by Orson Scott Card
Analysis: What's Up With the Ending?
That is a very good question: what is up with this ending? Or, should we say: what’s up with all the different endings? You ever notice how some recent films seem to wrap things up…and then go on and wrap things up again. By the time they’re done, they have several moments where you thought “this is the ending”? This book is kind of like that. Let’s try to figure out what those endings are here.
Ending #1: We have the end of Chapter 14, when we learn that Ender has been fighting a real war against the aliens. Once you throw in all the stuff about what’s going on down on Earth, what with the war between someone and someone else (does it really matter?) – that could be a very satisfying ending in and of itself.
Ending #2: Next, Card throws in a bunch of stuff about Ender leaving Earth for one of the colony planets. He’s a governor there and he lives with his sister. That seems like an interesting ending: Ender getting to reconnect and start over with his family (well, with the good parts of his family, at least).
Ending #3: After that we have Ender discovering the bugger queen pupa, which is pretty cool. He talks to it and learns all about the buggers, and then he hatches (sorry for the pun) a plan to live with them in peace after he resurrects them from the brink of extinction. Awesome, right?
Ending #4: Finally, Ender invents a new religion. Which is totally how all novels should end – just have a character in the last few pages invent a new religion.
Yeah, what’s up with those endings?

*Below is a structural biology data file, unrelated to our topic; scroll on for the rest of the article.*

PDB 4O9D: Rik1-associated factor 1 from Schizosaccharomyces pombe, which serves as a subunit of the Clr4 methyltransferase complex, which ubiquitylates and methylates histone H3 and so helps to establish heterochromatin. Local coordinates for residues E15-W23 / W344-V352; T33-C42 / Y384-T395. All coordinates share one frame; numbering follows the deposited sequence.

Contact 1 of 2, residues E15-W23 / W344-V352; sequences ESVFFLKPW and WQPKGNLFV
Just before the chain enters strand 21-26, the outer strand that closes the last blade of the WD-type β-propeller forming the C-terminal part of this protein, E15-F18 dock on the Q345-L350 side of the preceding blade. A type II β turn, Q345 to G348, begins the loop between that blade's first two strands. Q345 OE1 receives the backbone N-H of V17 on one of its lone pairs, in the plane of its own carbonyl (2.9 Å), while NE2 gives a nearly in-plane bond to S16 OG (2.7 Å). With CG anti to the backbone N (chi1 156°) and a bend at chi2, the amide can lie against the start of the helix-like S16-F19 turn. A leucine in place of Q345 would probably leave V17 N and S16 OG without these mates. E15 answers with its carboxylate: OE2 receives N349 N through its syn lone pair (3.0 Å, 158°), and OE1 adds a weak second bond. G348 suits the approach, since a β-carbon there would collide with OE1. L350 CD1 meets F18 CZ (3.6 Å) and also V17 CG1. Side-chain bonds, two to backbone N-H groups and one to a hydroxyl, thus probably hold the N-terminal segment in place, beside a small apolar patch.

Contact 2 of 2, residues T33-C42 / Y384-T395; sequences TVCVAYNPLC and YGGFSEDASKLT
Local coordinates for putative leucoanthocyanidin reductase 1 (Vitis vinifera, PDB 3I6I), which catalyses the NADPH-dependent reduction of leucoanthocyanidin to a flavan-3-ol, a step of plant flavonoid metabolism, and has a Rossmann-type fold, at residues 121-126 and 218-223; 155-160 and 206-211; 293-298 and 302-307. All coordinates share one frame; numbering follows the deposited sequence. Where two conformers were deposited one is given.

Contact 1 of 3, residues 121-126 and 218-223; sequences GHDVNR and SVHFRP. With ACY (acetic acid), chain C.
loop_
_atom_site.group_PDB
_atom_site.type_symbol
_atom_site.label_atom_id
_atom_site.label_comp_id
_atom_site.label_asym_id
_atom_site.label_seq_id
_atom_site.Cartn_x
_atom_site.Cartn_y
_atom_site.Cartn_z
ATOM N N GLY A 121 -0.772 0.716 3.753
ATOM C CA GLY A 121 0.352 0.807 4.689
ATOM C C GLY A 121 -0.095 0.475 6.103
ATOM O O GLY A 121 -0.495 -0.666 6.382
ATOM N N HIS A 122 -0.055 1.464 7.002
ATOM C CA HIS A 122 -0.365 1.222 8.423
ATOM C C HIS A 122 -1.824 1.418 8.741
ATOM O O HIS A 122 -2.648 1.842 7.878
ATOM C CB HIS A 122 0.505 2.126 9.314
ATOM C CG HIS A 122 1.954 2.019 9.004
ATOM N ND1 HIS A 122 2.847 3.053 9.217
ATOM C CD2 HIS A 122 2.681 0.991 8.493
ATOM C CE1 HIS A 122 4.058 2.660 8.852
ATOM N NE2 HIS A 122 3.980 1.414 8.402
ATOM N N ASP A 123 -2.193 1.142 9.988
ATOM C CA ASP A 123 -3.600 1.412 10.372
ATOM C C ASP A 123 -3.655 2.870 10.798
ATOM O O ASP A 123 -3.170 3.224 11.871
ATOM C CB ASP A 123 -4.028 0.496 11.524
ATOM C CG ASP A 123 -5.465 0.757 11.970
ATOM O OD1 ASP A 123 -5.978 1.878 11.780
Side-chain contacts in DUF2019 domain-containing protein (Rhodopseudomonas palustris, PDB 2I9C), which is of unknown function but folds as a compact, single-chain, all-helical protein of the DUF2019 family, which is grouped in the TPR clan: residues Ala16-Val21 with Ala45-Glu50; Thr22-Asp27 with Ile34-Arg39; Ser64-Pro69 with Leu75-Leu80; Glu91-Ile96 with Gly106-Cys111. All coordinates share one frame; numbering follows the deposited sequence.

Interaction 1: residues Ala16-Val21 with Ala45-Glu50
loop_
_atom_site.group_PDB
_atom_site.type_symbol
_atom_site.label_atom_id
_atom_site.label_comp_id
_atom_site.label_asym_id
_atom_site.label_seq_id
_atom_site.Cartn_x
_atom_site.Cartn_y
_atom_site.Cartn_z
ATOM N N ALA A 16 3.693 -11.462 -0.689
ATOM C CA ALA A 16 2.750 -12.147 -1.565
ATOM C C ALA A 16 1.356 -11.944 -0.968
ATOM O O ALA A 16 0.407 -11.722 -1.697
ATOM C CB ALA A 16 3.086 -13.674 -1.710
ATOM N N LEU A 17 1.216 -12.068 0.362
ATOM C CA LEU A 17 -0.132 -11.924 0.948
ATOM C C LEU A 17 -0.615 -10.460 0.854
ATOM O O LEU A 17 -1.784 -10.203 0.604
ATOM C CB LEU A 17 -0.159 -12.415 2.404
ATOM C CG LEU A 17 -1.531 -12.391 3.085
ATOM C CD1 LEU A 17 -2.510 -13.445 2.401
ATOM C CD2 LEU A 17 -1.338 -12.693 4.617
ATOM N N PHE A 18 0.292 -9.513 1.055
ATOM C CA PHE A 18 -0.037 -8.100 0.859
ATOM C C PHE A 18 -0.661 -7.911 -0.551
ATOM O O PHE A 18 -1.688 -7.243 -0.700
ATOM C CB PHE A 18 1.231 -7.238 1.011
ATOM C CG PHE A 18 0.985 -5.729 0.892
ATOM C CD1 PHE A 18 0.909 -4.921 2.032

Well, let’s start with the least fun answer: setting up the sequel. Card actually had an idea for a book that he titled Speaker for the Dead. When he turned “Ender’s Game” into a novel (from his original short story), he decided to connect the two. Which is why the last chapter in Ender’s Game has the same name as the next novel in the series. Makes sense, right? Some parts of this ending mainly exist in order to set up the next book. That is, the next book has Ender on another colony world (ending #2), looking for a place to restart the bugger species (ending #3), while dealing with certain philosophical and religious issues (ending #4).
But looked at another way, all four of the endings help tie up some major issue that we’ve dealt with in the novel:
Ending #1: The adults trick Ender into killing an entire species. Why this ending? Ender really will do anything to survive. And adults are liars who can’t be trusted. (Which was pretty much the first thing we learned in the book, what with the nurse telling Ender that getting his monitor removed wouldn’t hurt one bit.)
Ending #2: Ender and Valentine go to a colony. Why this ending? Remember when Ender beats the level in the mind game in which he and Val get to be together forever? Yeah, from one angle, that brother-sister relationship is weird, but from another angle – well, it’s pretty weird, but at least it’s nice for Ender to finally not be lonely anymore. This ties up the “Ender is alone” aspect of the book.
Ending #3: Buggers are not totally extinct. Why this ending? On one hand, this gives Ender a second chance to make something right that wasn’t totally his fault in the first place. (Well, we can debate how much of it was his fault.) Remember when Val tells Graff that Ender would like to undo the evil things Peter does (9.281)? Well, here’s Ender’s chance to undo that extinction he caused. Also, now that the buggers are talking to Ender, we can finally see things through their eyes too. And remember, according to Graff, the whole war might have been caused by the inability to communicate. Here we have communication, which equals no war. Yay.
Ending #4: Ender starts a new religion. Why this ending? This might be the weirdest of the four endings, but it does give Ender and Peter a chance to reconnect.
Through all four endings, Ender defeats or overcomes his old enemies: he defeats the adults by escaping to a new world, defeats the other kids by reconnecting with his sister, overcomes the buggers by realizing they’re not enemies (which is a kind of defeat), and he defeats his brother by finally making peace with him.
Now, are you ready for the sequel?